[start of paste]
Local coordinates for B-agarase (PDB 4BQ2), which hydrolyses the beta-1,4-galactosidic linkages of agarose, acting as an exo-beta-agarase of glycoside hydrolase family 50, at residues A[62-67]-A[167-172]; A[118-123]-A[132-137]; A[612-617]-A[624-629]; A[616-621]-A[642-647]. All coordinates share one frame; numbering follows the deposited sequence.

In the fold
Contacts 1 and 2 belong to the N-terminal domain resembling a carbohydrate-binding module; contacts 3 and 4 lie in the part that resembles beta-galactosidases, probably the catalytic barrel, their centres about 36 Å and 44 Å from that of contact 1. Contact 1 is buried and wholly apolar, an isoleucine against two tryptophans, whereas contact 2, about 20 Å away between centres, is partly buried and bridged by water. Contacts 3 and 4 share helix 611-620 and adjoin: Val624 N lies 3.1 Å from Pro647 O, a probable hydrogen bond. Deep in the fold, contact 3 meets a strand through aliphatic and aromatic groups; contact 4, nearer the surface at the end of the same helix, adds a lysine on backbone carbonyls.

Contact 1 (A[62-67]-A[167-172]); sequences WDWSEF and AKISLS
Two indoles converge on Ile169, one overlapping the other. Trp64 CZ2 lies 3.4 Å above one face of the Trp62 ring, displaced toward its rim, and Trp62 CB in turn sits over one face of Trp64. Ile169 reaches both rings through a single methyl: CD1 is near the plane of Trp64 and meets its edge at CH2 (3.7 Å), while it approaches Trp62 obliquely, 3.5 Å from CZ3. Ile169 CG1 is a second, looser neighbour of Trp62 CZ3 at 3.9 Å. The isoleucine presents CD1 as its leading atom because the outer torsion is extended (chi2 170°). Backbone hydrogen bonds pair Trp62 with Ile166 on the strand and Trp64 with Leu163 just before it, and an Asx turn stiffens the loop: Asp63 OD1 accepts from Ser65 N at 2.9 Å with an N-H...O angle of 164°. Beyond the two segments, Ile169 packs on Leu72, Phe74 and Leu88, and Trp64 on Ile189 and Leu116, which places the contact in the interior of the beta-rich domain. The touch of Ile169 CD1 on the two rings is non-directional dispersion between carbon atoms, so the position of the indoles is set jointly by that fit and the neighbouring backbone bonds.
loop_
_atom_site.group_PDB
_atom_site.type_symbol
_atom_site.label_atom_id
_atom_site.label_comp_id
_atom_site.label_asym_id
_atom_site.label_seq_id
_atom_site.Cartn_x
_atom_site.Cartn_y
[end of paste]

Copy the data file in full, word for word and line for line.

Local coordinates for B-agarase (PDB 4BQ2), which hydrolyses the beta-1,4-galactosidic linkages of agarose, acting as an exo-beta-agarase of glycoside hydrolase family 50, at residues A[62-67]-A[167-172]; A[118-123]-A[132-137]; A[612-617]-A[624-629]; A[616-621]-A[642-647]. All coordinates share one frame; numbering follows the deposited sequence.

In the fold
Contacts 1 and 2 belong to the N-terminal domain resembling a carbohydrate-binding module; contacts 3 and 4 lie in the part that resembles beta-galactosidases, probably the catalytic barrel, their centres about 36 Å and 44 Å from that of contact 1. Contact 1 is buried and wholly apolar, an isoleucine against two tryptophans, whereas contact 2, about 20 Å away between centres, is partly buried and bridged by water. Contacts 3 and 4 share helix 611-620 and adjoin: Val624 N lies 3.1 Å from Pro647 O, a probable hydrogen bond. Deep in the fold, contact 3 meets a strand through aliphatic and aromatic groups; contact 4, nearer the surface at the end of the same helix, adds a lysine on backbone carbonyls.

Contact 1 (A[62-67]-A[167-172]); sequences WDWSEF and AKISLS
Two indoles converge on Ile169, one overlapping the other. Trp64 CZ2 lies 3.4 Å above one face of the Trp62 ring, displaced toward its rim, and Trp62 CB in turn sits over one face of Trp64. Ile169 reaches both rings through a single methyl: CD1 is near the plane of Trp64 and meets its edge at CH2 (3.7 Å), while it approaches Trp62 obliquely, 3.5 Å from CZ3. Ile169 CG1 is a second, looser neighbour of Trp62 CZ3 at 3.9 Å. The isoleucine presents CD1 as its leading atom because the outer torsion is extended (chi2 170°). Backbone hydrogen bonds pair Trp62 with Ile166 on the strand and Trp64 with Leu163 just before it, and an Asx turn stiffens the loop: Asp63 OD1 accepts from Ser65 N at 2.9 Å with an N-H...O angle of 164°. Beyond the two segments, Ile169 packs on Leu72, Phe74 and Leu88, and Trp64 on Ile189 and Leu116, which places the contact in the interior of the beta-rich domain. The touch of Ile169 CD1 on the two rings is non-directional dispersion between carbon atoms, so the position of the indoles is set jointly by that fit and the neighbouring backbone bonds.
loop_
_atom_site.group_PDB
_atom_site.type_symbol
_atom_site.label_atom_id
_atom_site.label_comp_id
_atom_site.label_asym_id
_atom_site.label_seq_id
_atom_site.Cartn_x
_atom_site.Cartn_y